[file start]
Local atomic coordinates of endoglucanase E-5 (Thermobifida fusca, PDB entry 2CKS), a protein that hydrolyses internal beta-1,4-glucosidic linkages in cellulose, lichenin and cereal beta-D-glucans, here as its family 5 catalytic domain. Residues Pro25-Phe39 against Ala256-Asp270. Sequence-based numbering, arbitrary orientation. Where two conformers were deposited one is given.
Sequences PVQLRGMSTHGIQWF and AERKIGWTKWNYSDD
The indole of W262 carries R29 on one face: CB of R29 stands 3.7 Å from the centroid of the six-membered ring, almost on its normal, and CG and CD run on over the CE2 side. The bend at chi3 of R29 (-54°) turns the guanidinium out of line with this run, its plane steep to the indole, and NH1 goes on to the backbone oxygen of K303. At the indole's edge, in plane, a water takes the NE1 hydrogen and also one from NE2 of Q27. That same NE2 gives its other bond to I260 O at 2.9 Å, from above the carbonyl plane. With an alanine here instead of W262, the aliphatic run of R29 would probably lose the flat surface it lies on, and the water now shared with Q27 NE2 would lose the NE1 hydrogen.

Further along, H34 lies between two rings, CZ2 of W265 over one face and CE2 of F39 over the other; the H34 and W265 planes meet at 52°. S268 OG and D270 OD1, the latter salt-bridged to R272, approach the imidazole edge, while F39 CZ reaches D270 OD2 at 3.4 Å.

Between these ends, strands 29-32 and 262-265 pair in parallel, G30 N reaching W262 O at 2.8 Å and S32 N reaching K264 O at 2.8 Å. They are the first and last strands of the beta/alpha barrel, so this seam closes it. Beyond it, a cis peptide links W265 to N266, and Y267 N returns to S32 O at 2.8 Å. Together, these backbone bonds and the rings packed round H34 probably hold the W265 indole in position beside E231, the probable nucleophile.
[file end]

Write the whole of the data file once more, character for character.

Local atomic coordinates of endoglucanase E-5 (Thermobifida fusca, PDB entry 2CKS), a protein that hydrolyses internal beta-1,4-glucosidic linkages in cellulose, lichenin and cereal beta-D-glucans, here as its family 5 catalytic domain. Residues Pro25-Phe39 against Ala256-Asp270. Sequence-based numbering, arbitrary orientation. Where two conformers were deposited one is given.
Sequences PVQLRGMSTHGIQWF and AERKIGWTKWNYSDD
The indole of W262 carries R29 on one face: CB of R29 stands 3.7 Å from the centroid of the six-membered ring, almost on its normal, and CG and CD run on over the CE2 side. The bend at chi3 of R29 (-54°) turns the guanidinium out of line with this run, its plane steep to the indole, and NH1 goes on to the backbone oxygen of K303. At the indole's edge, in plane, a water takes the NE1 hydrogen and also one from NE2 of Q27. That same NE2 gives its other bond to I260 O at 2.9 Å, from above the carbonyl plane. With an alanine here instead of W262, the aliphatic run of R29 would probably lose the flat surface it lies on, and the water now shared with Q27 NE2 would lose the NE1 hydrogen.

Further along, H34 lies between two rings, CZ2 of W265 over one face and CE2 of F39 over the other; the H34 and W265 planes meet at 52°. S268 OG and D270 OD1, the latter salt-bridged to R272, approach the imidazole edge, while F39 CZ reaches D270 OD2 at 3.4 Å.

Between these ends, strands 29-32 and 262-265 pair in parallel, G30 N reaching W262 O at 2.8 Å and S32 N reaching K264 O at 2.8 Å. They are the first and last strands of the beta/alpha barrel, so this seam closes it. Beyond it, a cis peptide links W265 to N266, and Y267 N returns to S32 O at 2.8 Å. Together, these backbone bonds and the rings packed round H34 probably hold the W265 indole in position beside E231, the probable nucleophile.